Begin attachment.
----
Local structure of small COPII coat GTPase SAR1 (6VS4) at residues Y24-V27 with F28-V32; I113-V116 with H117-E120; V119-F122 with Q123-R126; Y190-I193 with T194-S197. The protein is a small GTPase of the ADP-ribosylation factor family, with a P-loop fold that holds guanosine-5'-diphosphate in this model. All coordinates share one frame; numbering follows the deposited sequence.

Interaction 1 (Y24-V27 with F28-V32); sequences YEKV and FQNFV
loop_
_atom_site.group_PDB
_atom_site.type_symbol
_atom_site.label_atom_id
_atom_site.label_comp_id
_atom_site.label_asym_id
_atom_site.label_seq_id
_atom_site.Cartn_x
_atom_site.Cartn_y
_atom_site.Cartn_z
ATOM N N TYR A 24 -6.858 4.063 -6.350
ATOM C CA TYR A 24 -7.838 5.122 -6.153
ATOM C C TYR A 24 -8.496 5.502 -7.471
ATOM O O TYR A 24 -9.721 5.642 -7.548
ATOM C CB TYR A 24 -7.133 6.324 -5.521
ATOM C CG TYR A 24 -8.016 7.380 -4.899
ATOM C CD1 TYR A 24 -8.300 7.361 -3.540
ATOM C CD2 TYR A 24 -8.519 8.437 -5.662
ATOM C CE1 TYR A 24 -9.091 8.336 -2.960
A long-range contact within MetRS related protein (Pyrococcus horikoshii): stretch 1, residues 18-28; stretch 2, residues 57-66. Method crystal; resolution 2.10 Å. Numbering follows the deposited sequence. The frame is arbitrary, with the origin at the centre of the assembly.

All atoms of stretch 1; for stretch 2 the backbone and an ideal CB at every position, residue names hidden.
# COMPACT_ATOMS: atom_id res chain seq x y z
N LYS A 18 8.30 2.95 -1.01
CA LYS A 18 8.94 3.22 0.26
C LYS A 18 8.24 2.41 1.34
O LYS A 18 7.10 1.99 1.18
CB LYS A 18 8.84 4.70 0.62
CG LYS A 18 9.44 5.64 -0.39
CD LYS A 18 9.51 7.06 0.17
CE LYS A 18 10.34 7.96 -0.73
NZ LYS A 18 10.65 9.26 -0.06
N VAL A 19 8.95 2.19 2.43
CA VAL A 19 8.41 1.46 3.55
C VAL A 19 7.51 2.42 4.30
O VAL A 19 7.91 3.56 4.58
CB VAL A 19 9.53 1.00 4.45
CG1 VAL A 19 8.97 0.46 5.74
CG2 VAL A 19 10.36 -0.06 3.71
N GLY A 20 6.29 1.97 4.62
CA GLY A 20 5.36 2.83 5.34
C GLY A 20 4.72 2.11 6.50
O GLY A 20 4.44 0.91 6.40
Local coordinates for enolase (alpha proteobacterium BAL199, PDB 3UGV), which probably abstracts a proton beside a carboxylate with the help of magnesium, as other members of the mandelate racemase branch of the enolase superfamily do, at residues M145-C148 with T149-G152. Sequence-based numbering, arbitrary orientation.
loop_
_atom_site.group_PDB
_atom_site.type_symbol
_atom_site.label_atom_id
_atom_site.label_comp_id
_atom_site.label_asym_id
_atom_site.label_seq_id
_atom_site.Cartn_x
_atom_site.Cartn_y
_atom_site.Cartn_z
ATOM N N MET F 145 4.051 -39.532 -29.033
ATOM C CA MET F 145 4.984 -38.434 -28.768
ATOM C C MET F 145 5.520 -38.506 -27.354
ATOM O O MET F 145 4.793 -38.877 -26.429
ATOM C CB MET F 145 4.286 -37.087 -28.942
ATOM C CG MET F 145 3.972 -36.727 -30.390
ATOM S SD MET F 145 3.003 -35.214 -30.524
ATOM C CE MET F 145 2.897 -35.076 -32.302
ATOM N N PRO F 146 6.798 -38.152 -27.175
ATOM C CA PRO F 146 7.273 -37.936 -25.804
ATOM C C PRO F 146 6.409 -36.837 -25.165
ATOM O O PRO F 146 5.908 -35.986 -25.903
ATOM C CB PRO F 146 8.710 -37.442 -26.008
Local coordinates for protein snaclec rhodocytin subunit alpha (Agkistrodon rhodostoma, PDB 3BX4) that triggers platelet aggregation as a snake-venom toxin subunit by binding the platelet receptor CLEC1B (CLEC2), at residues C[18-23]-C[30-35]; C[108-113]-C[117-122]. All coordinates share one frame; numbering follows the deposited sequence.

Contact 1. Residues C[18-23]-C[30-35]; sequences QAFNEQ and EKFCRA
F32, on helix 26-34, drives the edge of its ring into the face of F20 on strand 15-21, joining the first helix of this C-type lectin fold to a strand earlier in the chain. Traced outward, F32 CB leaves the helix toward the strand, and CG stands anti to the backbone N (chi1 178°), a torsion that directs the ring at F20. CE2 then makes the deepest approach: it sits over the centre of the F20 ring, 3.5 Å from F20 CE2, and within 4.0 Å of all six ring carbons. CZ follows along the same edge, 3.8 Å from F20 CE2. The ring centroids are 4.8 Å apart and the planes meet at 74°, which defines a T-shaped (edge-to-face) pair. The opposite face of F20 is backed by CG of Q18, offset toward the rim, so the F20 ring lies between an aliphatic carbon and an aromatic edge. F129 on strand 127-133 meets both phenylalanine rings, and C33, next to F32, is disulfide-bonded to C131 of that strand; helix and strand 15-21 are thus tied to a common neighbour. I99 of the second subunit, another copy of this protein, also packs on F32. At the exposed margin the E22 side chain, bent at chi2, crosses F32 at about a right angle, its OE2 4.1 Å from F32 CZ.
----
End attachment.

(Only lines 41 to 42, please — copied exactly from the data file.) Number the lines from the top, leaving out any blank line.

N GLY A 20 6.29 1.97 4.62
CA GLY A 20 5.36 2.83 5.34